It seems also true that research in my laboratory has prompted serious
public concerns that the industry would rather not address. An industry
on the crutches of public subsidy for a quarter of a century, an industry
that trembles in the face of the simplest token of precautionary research,
is hardly an industry that deserves to carry the public trust, much less
our best hope for recovery in a flagging economy. It would seem rational
that our university - and the public - should strive to keep an
independent source of advice on the wisdom of supporting such an industry.
Rationality, however, must take a back seat when the university becomes
grafted to a specific industry. Such has increasingly been the case at
Berkeley and at other universities.

At a time of rampant obscurantism and irrationality, I am proud of the
privilege vested in me by the public as a professor at Berkeley. In
fulfillment of the duty attached to that privilege, I intend to share the
light of rationality during office hours over the next five days, together
with those who might wish to join me. Fiat lux. Ignacio H. Chapela
Assistant Professor (Microbial Ecology) Department of Environmental
Science, Policy and Management Logistical details and contacts: I will sit
in an "office" without walls. This means that I will most likely not have
direct access to an AC electric wall outlet. Nevertheless, I will have a
battery-operated cell phone (USA-510-207 7331). My cell phone will need to
be recharged occasionally; if you do not get an answer, please leave a
message and I will call back. My email address is
ichapela@nature.berkeley.edu. In case of server breakdown, please use
ihchapela@yahoo.com - email responses may be delayed for some hours. I
will foreseeably be in my "office" 24 hours a day (except for short
unavoidable breaks) from Thursday to Monday midnight, circumstances
allowing. Three chairs will accommodate myself and two others in this
transparent office. Bring your own portable chair if you need to.

I hope to be able to offer tea and biscuits, but that is not a promise.
These last days have been on the hot side, but with any luck the natural
"breathing cycle" of the Bay Area will bring fog relief for at least some
of the mornings between Thursday and Monday. At meal times, I will have
space for company, although the seating may be less than royal, and the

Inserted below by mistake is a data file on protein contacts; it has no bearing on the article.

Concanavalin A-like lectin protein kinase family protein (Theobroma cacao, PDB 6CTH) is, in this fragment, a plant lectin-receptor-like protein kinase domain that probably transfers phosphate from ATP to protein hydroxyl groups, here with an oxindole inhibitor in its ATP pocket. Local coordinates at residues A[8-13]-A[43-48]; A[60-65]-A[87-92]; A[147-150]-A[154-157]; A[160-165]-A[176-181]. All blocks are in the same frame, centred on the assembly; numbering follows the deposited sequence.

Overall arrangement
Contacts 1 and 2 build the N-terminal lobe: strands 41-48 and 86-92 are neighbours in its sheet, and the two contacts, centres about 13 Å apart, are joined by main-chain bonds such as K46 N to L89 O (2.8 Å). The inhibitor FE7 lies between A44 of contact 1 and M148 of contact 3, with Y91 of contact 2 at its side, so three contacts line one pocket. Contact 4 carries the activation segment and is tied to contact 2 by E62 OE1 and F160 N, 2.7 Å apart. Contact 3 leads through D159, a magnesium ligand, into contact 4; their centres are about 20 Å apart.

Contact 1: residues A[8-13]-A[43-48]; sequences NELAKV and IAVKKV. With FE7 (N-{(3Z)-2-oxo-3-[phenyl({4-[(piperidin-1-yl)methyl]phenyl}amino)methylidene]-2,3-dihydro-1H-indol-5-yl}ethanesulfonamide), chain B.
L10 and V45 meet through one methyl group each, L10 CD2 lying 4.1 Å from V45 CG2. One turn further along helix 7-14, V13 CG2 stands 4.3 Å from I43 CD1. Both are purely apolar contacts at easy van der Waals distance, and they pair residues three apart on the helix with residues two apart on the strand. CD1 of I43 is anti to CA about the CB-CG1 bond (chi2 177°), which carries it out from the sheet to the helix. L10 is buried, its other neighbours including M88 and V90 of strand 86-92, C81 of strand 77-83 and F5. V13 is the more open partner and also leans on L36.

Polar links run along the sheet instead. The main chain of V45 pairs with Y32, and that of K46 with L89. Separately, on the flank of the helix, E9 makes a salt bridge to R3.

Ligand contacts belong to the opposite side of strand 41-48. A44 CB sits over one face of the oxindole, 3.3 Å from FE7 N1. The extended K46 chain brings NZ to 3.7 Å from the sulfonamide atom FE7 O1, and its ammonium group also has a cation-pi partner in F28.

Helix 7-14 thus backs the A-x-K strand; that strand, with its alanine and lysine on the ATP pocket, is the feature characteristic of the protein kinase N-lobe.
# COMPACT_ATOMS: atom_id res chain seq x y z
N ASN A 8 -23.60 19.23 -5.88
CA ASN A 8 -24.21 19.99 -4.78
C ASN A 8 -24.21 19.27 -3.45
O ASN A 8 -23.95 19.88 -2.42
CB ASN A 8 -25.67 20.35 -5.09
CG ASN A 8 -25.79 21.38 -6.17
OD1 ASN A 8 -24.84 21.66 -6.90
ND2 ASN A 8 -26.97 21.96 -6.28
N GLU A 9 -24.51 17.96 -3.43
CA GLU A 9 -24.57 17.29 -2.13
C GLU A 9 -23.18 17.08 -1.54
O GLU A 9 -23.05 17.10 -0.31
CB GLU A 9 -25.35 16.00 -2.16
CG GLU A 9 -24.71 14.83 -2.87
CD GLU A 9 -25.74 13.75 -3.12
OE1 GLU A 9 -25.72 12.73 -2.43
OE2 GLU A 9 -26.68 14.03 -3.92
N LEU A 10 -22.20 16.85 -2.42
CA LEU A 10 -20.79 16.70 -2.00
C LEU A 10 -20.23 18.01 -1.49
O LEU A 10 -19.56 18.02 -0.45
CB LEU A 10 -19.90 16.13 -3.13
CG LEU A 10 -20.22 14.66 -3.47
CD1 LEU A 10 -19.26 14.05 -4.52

menus are still being planned. Despite President Bush's emphatic demands
this week, the House has yet to pass the BioShield legislation, and there
may be further delays in the Senate. Nevertheless, I am making efforts
to comply with the current spirit on our campus and across the nation by
surrounding my office with protective, gray, duct tape, for added

Visitors from Toronto and elsewhere in the world, please note that I will
also have protective face masks and rubber gloves at hand. After midnight
on Monday, I will be travelling to the Gen-ecology laboratory in Norway
until 22 July. I will be underway for a week, subsequently available via
my alternate email account: ihchapela@yahoo.com. Please feel free to
forward this email as you see fit. I hereby decline all copyright.


Mexican Maize Resource Library

... The real question is one of academic integrity. Since the dogged and
relentless pursuit of truth is the ultimate goal of science, should Quist
and Chapela have been allowed to publish such obviously flawed findings?
Furthermore, if Quist and Chapela were so eager to overlook the
shortcomings of their research, perhaps observers ought to be somewhat
more skeptical of their other claims about the relevance of those

Here, AgBioWorld presents a brief library of resource documents of
relevance to the Mexican maize issue:

See http://www.agbioworld.org/biotech_info/articles/mexmaizeresource.html

Biologist protests his lack of tenure
Modified crops critic camps out Berkeley assistant professor camping out
to protest lack of tenure

June 27, 2003

BERKELEY A biologist known for his outspoken criticism of genetically
modified crops was camping out at UC Berkeley on Friday to protest his
lack of tenure.

Ignacio Chapela, who began his protest Thursday morning and planned to
continue through midnight Monday, said he is not sure what is preventing
administrators from confirming him as a professor.

He said he wanted to move his office outdoors to serve as a transparent
contrast to the closed-door secrecy of the tenure process.

Chapela, who is in the Environmental Policy, Science and Management
department, began teaching at Berkeley in 1996. He is on a "tenure track"
which means if he is not granted tenure, a permanent appointment, by the
end of his contract he must leave the university.

Chapela's contract was scheduled to expire on June 30. However, on
Thursday, university officials informed Chapela his contract had been
extended for one year.